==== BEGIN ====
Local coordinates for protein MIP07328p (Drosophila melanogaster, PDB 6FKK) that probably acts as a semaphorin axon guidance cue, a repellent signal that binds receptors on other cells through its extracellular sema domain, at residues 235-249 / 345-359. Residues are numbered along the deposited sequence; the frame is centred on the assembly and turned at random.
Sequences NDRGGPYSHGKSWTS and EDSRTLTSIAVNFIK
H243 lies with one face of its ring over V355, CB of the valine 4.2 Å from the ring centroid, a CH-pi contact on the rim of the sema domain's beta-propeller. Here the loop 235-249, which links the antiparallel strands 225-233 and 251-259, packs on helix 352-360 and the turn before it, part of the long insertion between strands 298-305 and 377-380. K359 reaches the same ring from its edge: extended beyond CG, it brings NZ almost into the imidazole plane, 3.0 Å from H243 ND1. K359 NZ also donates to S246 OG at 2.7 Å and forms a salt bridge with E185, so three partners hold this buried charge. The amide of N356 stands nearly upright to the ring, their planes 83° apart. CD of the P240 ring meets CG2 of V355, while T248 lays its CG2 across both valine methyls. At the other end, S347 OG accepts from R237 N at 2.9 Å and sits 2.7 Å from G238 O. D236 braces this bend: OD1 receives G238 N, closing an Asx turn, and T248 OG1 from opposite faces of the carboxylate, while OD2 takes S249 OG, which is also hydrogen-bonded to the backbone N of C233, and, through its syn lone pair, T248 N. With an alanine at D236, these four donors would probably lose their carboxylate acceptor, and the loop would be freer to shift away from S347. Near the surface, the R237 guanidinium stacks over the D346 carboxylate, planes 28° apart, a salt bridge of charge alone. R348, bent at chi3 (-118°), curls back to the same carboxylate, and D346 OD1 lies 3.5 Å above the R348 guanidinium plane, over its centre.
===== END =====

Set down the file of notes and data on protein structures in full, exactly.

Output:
Local coordinates for protein MIP07328p (Drosophila melanogaster, PDB 6FKK) that probably acts as a semaphorin axon guidance cue, a repellent signal that binds receptors on other cells through its extracellular sema domain, at residues 235-249 / 345-359. Residues are numbered along the deposited sequence; the frame is centred on the assembly and turned at random.
Sequences NDRGGPYSHGKSWTS and EDSRTLTSIAVNFIK
H243 lies with one face of its ring over V355, CB of the valine 4.2 Å from the ring centroid, a CH-pi contact on the rim of the sema domain's beta-propeller. Here the loop 235-249, which links the antiparallel strands 225-233 and 251-259, packs on helix 352-360 and the turn before it, part of the long insertion between strands 298-305 and 377-380. K359 reaches the same ring from its edge: extended beyond CG, it brings NZ almost into the imidazole plane, 3.0 Å from H243 ND1. K359 NZ also donates to S246 OG at 2.7 Å and forms a salt bridge with E185, so three partners hold this buried charge. The amide of N356 stands nearly upright to the ring, their planes 83° apart. CD of the P240 ring meets CG2 of V355, while T248 lays its CG2 across both valine methyls. At the other end, S347 OG accepts from R237 N at 2.9 Å and sits 2.7 Å from G238 O. D236 braces this bend: OD1 receives G238 N, closing an Asx turn, and T248 OG1 from opposite faces of the carboxylate, while OD2 takes S249 OG, which is also hydrogen-bonded to the backbone N of C233, and, through its syn lone pair, T248 N. With an alanine at D236, these four donors would probably lose their carboxylate acceptor, and the loop would be freer to shift away from S347. Near the surface, the R237 guanidinium stacks over the D346 carboxylate, planes 28° apart, a salt bridge of charge alone. R348, bent at chi3 (-118°), curls back to the same carboxylate, and D346 OD1 lies 3.5 Å above the R348 guanidinium plane, over its centre.